Invasive Species Compendium

Detailed coverage of invasive species threatening livelihoods and the environment worldwide

Datasheet

Taxus brevifolia
(Pacific yew)

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Datasheet

Taxus brevifolia (Pacific yew)

Summary

  • Last modified
  • 14 July 2018
  • Datasheet Type(s)
  • Host Plant
  • Preferred Scientific Name
  • Taxus brevifolia
  • Preferred Common Name
  • Pacific yew
  • Taxonomic Tree
  • Domain: Eukaryota
  •   Kingdom: Plantae
  •     Phylum: Spermatophyta
  •       Subphylum: Gymnospermae
  •         Class: Taxopsida
  • Uses List
  • Agroforestry
  • Boundary, barrier or support
  • Carved material
  • Miscellaneous materials
  • Ornamental

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Pictures

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PictureTitleCaptionCopyright
Pacific yew is a very shade-tolerant tree species that establishes, grows, and reproduces in low light conditions of forest understories.
TitleTree
CaptionPacific yew is a very shade-tolerant tree species that establishes, grows, and reproduces in low light conditions of forest understories.
CopyrightJ. Worrall
Pacific yew is a very shade-tolerant tree species that establishes, grows, and reproduces in low light conditions of forest understories.
TreePacific yew is a very shade-tolerant tree species that establishes, grows, and reproduces in low light conditions of forest understories. J. Worrall
The bark of Pacific yew is distinctively scaly, knobby and red, especially when wet.
TitleBark
CaptionThe bark of Pacific yew is distinctively scaly, knobby and red, especially when wet.
CopyrightJ. Worrall
The bark of Pacific yew is distinctively scaly, knobby and red, especially when wet.
BarkThe bark of Pacific yew is distinctively scaly, knobby and red, especially when wet.J. Worrall
The Pacific yew is dioecious; male strobili can be seen on this tree.
TitleFoliage and strobili
CaptionThe Pacific yew is dioecious; male strobili can be seen on this tree.
CopyrightJ. Worrall
The Pacific yew is dioecious; male strobili can be seen on this tree.
Foliage and strobiliThe Pacific yew is dioecious; male strobili can be seen on this tree.J. Worrall
Pacific yew is a gymnosperm and so these structures are not berries. The red, fleshy aril partially surrounds a very poisonous seed.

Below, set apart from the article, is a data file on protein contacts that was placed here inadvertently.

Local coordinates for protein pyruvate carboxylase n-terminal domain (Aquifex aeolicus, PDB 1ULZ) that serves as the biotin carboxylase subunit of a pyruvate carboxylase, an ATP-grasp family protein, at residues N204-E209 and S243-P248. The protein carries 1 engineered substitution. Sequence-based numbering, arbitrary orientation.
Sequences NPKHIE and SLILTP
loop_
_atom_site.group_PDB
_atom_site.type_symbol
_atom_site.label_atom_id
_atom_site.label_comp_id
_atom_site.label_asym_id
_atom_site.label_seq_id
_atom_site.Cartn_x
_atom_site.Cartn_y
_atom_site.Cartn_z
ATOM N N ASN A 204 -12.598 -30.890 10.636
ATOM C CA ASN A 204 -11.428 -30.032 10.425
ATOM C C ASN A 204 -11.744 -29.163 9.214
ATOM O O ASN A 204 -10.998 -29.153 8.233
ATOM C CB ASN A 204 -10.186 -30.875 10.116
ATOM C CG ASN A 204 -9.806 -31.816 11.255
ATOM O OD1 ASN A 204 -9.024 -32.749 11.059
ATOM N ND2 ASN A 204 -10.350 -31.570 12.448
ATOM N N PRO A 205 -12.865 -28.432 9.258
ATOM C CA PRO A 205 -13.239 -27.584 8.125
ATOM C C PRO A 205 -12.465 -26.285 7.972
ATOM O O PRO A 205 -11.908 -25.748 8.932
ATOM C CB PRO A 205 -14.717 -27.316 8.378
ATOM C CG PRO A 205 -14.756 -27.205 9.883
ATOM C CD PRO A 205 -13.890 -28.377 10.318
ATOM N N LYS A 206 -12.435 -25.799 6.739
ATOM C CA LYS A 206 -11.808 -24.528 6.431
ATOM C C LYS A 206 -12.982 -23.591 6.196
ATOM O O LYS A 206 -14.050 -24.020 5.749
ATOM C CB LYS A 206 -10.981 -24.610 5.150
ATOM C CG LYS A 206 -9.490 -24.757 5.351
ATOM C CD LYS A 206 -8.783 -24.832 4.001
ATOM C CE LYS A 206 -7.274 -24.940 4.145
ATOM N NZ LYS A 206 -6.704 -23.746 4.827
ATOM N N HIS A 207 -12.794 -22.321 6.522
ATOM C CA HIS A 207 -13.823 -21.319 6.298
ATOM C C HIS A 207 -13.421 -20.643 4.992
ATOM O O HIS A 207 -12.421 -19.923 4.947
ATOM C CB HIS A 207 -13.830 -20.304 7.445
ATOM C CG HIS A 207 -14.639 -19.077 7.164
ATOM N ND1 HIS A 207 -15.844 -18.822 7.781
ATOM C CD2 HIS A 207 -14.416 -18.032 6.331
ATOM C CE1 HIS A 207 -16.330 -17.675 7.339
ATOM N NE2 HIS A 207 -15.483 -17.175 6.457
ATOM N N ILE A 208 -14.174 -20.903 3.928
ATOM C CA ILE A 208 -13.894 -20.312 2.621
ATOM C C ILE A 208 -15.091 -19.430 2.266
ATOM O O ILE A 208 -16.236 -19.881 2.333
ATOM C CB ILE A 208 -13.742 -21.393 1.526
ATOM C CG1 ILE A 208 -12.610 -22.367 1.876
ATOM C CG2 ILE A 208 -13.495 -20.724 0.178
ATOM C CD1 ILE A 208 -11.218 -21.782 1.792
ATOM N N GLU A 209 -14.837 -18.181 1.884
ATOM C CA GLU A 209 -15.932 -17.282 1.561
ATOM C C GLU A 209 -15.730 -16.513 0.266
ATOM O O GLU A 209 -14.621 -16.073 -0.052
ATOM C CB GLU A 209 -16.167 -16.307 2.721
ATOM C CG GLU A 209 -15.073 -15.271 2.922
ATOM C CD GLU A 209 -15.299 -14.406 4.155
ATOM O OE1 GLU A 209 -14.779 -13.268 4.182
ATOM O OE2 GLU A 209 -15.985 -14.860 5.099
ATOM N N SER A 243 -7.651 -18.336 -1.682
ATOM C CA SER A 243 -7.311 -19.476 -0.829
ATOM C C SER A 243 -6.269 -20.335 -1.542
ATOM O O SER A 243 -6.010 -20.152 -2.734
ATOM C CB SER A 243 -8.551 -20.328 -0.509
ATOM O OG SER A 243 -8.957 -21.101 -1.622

TitleAril
CaptionPacific yew is a gymnosperm and so these structures are not berries. The red, fleshy aril partially surrounds a very poisonous seed.
CopyrightJ. Worrall
Pacific yew is a gymnosperm and so these structures are not berries. The red, fleshy aril partially surrounds a very poisonous seed.
ArilPacific yew is a gymnosperm and so these structures are not berries. The red, fleshy aril partially surrounds a very poisonous seed.J. Worrall

Identity

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Preferred Scientific Name

  • Taxus brevifolia Nutt.

Preferred Common Name

  • Pacific yew

International Common Names

  • French: if de Californie

Local Common Names

  • Canada: western yew
  • Germany: Kurzblaettrige Eibe
  • USA: mountain mahogany; western yew

EPPO code

  • TAXBR (Taxus brevifolia)

Trade name

  • yew

Taxonomic Tree

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  • Domain: Eukaryota
  •     Kingdom: Plantae
  •         Phylum: Spermatophyta
  •             Subphylum: Gymnospermae
  •                 Class: Taxopsida
  •                     Family: Taxaceae
  •                         Genus: Taxus
  •                             Species: Taxus brevifolia

Uses List

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Environmental

  • Agroforestry
  • Boundary, barrier or support

General

  • Ornamental

Materials

  • Carved material
  • Miscellaneous materials
  • Poisonous to mammals
  • Wood/timber

Medicinal, pharmaceutical

  • Source of medicine/pharmaceutical
  • Traditional/folklore

Wood Products

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Boats

Furniture

Sawn or hewn building timbers

  • Exterior fittings
  • Fences

Woodware

  • Cutlery
  • Industrial and domestic woodware
  • Sports equipment
  • Tool handles
  • Wood carvings